Monday, January 22, 2018

Scientists Find Evidence of Strong Winds Outside Black Holes

Illustration of strong winds disrupting the outer disc of material surrounding a stellar-mass black hole (Image: NASA/Swift/A. Simonnet, Sonoma State University)

New research shows the first evidence of strong winds around black holes throughout bright outburst events in which black holes rapidly consume mass. The study sheds new light on how mass transfers to black holes and how they can affect the environment around them.

“Winds must blow away a large fraction of the matter a black hole could eat,’’ said Bailey Tetarenko, a University of Alberta PhD student and lead author on the study. “In one of our models, the winds removed 80 per cent of the black hole’s potential meal.”

The research was conducted by an international team of researchers, led by Tetarenko and scientists in the U of A's Department of Physics.

Examining data from three international space agencies spanning 20 years, the scientists used new statistical techniques to study outbursts from stellar-mass black hole X-ray binary systems. They saw evidence of consistent and strong winds surrounding black holes throughout outbursts. Until now, strong winds had only been seen in limited parts of these events.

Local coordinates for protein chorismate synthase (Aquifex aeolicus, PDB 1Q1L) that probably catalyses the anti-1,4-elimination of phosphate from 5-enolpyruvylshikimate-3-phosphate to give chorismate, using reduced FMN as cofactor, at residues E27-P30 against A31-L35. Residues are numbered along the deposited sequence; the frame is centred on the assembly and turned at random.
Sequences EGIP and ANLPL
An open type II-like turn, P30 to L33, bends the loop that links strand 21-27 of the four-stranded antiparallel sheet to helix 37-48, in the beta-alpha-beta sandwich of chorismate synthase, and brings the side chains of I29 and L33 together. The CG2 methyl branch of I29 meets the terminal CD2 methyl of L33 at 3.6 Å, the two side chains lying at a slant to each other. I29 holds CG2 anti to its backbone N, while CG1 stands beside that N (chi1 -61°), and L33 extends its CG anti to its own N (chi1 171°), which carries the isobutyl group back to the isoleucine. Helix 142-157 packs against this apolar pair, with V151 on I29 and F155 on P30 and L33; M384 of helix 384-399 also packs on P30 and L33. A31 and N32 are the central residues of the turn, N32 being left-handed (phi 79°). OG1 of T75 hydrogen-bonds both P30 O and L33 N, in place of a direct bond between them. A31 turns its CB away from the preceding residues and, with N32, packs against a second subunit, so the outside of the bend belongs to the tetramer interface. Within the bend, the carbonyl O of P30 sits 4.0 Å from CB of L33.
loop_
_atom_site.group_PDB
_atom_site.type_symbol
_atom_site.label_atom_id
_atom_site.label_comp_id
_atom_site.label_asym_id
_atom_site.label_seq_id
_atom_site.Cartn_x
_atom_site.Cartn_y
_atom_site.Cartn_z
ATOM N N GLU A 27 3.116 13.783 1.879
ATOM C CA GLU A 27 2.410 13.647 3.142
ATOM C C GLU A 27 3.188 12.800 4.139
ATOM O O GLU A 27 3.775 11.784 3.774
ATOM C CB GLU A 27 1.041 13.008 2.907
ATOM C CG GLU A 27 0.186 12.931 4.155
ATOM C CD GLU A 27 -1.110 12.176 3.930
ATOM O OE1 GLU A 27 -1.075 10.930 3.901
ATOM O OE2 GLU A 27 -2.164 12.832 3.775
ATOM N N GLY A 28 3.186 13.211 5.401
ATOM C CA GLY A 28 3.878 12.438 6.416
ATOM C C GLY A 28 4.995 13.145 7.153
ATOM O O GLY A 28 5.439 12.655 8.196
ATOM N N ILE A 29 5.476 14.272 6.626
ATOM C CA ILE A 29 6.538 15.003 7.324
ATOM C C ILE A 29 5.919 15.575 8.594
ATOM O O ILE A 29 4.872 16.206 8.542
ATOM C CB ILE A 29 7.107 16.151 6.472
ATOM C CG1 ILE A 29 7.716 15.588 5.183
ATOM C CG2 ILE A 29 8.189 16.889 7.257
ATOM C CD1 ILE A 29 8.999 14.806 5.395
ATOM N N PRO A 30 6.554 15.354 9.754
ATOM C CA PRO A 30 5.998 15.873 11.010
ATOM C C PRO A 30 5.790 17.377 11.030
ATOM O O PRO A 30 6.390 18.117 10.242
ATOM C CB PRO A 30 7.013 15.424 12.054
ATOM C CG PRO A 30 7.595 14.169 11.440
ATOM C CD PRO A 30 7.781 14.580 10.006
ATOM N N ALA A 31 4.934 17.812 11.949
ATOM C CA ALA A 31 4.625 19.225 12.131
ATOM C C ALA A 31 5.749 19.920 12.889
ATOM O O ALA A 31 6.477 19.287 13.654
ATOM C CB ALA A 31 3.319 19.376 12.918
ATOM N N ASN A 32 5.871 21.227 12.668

They also observed that stellar-mass black holes have the capacity to consume everything within a three- to 150- kilometer radius, depending on their size.

“Not even light can escape from this close to a black hole,” explained Gregory Sivakoff, an associate professor of physics and co-author. Other, much larger black holes, called supermassive black holes, appear to have affected the formation of entire galaxies.

“But even supermassive black holes are smaller than our solar system. While they are small, black holes can have surprisingly large effects," explained Sivakoff.

So, what exactly causes these winds in space? For now, it remains a mystery.

“We think magnetic fields play a key role. But we’ll need to do a great deal of future investigation to understand these winds,” said Craig Heinke, associate professor of physics and co-author.


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